On the House floor Wednesday, Rep. Bud Otterman, R-Topsham, offered Zuckerman a ball cap with a main of hair attached "because he sure looks cold."

Oddly enough, Zuckerman said the new lack of 'do made his head sweat overnight. There's a lot about having a shaved head that takes some getting used to. His winter hat clings to his head in a sand-papery way. And people have a way of laughing out loud at first sight of it. He takes it well, though.

- Terri Hallenbeck



Vt. visitor

Faster than you can say John McCain, I was proven wrong on the issue of candidate visits to Vermont.

McCain, the Republican front-runner for the presidential nomination, will be in South Burlington at 11 a.m. Thursday, for a rally next to the airport. Word came this afternoon from his campaign aide, Jim Barnett, the former Vermont Republican Party chairman who latched onto McCain's campaign in the early days, survived a rough ride through the middle, and is flying high these days.

Gov. Jim Douglas will do the introducing and McCain will speak at the rally, which is open to the public.

Democrat Peter Galbraith, the one-time ambassador-turned-potential-candidate-for-governor, had some thoughts today about McCain's surge (pun intended) at the polls. Galbraith has a fair amount of expertise in Iraq, having taken up the issue of Saddam Hussein's genocide against the Kurds some years ago.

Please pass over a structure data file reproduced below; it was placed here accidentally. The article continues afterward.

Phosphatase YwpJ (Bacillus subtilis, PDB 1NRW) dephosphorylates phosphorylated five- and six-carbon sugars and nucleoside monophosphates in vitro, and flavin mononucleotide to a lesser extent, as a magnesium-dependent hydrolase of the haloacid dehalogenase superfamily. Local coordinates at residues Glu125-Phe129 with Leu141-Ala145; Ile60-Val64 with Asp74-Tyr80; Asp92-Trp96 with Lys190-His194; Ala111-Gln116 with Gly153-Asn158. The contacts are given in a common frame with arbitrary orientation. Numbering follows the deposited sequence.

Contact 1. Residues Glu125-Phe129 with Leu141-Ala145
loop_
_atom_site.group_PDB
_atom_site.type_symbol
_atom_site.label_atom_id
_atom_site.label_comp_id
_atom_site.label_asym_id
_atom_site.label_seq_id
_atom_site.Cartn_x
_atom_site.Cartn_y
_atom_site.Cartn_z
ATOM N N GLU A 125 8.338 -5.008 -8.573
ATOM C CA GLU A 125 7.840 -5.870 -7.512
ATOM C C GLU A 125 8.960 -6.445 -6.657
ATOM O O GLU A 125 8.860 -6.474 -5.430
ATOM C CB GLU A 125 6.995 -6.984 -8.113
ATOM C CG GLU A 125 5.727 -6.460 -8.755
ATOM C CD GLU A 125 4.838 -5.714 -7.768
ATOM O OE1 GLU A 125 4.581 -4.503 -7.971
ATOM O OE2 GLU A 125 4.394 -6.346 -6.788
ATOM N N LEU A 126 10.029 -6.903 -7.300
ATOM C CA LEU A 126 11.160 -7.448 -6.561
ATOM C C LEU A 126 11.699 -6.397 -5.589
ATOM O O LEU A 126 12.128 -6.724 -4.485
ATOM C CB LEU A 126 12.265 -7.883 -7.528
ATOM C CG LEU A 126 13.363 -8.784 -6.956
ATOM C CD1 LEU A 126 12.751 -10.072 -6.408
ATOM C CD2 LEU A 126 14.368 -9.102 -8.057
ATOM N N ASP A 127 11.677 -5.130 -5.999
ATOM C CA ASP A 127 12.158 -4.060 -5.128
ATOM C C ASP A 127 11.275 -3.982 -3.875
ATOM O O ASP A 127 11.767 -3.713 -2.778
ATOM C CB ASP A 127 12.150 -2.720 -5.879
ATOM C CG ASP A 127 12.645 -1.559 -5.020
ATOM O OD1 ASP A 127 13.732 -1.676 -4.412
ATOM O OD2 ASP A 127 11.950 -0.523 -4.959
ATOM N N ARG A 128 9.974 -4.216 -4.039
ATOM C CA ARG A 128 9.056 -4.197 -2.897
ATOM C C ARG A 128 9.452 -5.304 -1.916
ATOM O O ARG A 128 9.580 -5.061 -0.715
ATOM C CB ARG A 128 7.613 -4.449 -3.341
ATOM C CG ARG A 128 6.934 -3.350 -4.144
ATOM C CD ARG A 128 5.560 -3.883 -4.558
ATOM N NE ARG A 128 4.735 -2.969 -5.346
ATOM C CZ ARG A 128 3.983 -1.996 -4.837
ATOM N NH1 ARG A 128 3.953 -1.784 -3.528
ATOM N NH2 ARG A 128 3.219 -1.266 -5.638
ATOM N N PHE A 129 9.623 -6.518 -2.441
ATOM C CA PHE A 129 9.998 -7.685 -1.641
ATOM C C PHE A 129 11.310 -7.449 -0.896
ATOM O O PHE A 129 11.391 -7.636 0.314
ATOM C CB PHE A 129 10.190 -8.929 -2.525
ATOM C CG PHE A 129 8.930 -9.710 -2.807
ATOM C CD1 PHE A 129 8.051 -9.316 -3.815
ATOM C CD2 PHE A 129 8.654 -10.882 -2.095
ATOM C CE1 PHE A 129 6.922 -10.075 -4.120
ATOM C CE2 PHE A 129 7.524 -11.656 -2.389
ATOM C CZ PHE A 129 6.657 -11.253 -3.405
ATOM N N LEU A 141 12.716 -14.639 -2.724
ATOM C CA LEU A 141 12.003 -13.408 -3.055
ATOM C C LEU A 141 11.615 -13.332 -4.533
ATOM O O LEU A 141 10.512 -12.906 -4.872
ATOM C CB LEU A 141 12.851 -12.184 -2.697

Galbraith said McCain's resurgence as a candidate for the Republican nominee has depended on the success of the troop surge in Iraq, and Galbraith's view is that that surge did not really work, and that that's beginning to show, with an increase in car bombs.

"Iraq is going down the tubes," he said. "The surge is beginning to fail."

His suggestion: McCain's timing has been fortuitous.

Galbraith, who was ambassador to Croatia in the Bill Clinton administration, is a Hillary Clinton supporter. He said he did not have the power to lure her to Vermont before the March 4 primary.

- Terri Hallenbeck


Don't mess with VT

If you listen to news reports about the upcoming March 4 presidential primaries, you don't hear a lot of mention about Vermont. They mention Texas, they mention Ohio. They don't mention Vermont or Rhode Island.

But alas, a national AP story on the topic does:

COLUMBUS, Ohio (AP) — Democratic Sen. Hillary Rodham Clinton
is counting on the almost-Super Tuesday primaries March 4 for another comeback,
as she and rival Sen. Barack Obama both begin ads in Texas and Ohio, the day’s
biggest prizes.
Barring an upset win for Clinton in the next five Democratic contests, she could well have suffered 10 straight defeats by the time Democrats begin voting March 4 in Texas, Ohio, Rhode Island and Vermont — the biggest single day left on the Democratic nominating calendar.


In Vermont, where voters will decide on 15 delegates, former state Rep. Mary Sullivan, an Obama supporter, has been looking for space to house an expected influx of workers as people in New Hampshire, Massachusetts and New York call to volunteer.
Billi Gosh, a Vermont super delegate who supports Clinton, expressed frustration that her campaign has relied entirely on volunteers in Vermont and has yet to send in a staff worker. “We really need a staffer, and we need Bill or Hillary Clinton to come here,” she said.